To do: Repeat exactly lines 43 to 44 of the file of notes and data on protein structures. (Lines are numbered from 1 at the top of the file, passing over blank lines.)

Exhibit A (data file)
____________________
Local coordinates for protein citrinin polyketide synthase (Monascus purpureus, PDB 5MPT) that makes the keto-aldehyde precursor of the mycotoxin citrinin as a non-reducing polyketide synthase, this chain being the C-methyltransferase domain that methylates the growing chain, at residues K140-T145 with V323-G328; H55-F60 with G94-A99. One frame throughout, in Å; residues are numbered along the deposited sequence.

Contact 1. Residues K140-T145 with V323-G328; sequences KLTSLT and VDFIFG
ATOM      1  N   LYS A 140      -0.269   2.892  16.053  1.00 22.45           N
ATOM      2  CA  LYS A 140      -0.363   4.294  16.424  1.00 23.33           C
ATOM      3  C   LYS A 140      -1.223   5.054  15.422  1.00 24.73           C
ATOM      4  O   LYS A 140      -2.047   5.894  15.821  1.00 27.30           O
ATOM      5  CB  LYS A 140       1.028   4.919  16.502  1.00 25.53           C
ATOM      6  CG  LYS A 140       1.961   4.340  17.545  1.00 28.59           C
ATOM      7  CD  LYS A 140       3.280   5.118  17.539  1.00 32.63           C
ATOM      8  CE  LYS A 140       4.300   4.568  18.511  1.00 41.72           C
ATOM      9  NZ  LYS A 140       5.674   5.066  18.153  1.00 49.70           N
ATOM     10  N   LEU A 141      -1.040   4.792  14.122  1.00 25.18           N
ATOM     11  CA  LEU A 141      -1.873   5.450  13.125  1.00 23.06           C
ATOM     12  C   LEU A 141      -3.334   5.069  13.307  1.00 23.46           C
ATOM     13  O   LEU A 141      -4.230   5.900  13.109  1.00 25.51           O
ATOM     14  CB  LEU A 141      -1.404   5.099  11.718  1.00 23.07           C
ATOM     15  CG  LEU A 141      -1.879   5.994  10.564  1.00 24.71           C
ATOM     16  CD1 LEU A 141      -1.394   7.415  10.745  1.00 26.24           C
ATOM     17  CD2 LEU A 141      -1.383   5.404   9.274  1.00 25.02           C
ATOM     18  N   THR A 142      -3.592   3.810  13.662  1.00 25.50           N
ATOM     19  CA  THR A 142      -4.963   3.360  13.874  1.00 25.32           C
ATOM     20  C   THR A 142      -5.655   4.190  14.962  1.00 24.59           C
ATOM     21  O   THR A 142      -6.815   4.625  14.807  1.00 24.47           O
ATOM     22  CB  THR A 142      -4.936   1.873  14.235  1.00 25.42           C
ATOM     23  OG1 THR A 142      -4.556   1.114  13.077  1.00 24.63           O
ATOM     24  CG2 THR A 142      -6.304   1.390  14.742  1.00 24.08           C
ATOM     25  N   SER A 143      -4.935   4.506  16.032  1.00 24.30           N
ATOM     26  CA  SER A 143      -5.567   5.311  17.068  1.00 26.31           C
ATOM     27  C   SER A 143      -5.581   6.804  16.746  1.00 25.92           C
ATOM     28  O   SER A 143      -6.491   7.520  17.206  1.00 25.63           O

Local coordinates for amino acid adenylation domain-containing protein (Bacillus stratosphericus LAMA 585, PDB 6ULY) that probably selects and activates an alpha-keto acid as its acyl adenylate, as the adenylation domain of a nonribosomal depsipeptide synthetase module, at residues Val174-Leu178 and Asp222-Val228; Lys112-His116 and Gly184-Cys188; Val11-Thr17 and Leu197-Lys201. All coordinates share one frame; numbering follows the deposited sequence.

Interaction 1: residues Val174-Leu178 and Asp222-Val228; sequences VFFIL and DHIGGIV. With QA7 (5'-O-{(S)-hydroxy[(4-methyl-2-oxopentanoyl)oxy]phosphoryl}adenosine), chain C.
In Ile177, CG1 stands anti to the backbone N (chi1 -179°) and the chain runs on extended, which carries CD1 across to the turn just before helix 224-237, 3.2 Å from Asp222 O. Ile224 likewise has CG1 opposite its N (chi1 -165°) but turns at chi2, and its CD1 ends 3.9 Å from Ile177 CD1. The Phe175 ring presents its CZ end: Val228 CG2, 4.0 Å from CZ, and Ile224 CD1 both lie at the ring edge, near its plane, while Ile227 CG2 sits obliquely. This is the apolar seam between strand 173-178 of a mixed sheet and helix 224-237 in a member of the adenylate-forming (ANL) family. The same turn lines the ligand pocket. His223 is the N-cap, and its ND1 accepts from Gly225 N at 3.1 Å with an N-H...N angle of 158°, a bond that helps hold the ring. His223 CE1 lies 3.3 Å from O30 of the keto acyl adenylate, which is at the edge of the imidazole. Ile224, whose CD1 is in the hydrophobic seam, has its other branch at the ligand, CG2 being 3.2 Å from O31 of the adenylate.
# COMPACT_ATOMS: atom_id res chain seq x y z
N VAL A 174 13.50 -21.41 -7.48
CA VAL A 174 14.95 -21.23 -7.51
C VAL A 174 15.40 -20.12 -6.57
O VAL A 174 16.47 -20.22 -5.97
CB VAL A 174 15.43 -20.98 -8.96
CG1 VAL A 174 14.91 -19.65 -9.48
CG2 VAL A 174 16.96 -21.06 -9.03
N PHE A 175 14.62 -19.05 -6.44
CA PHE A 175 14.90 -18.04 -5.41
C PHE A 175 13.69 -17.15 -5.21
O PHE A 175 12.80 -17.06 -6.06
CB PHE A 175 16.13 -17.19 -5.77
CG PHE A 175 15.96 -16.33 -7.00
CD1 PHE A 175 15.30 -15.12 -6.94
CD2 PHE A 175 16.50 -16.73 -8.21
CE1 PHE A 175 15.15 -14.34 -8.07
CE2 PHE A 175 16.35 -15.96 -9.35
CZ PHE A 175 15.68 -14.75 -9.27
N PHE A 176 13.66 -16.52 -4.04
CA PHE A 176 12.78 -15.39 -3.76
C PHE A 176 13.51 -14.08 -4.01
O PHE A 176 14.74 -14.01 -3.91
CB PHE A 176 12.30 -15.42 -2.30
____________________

CA PHE A 175 14.90 -18.04 -5.41
C PHE A 175 13.69 -17.15 -5.21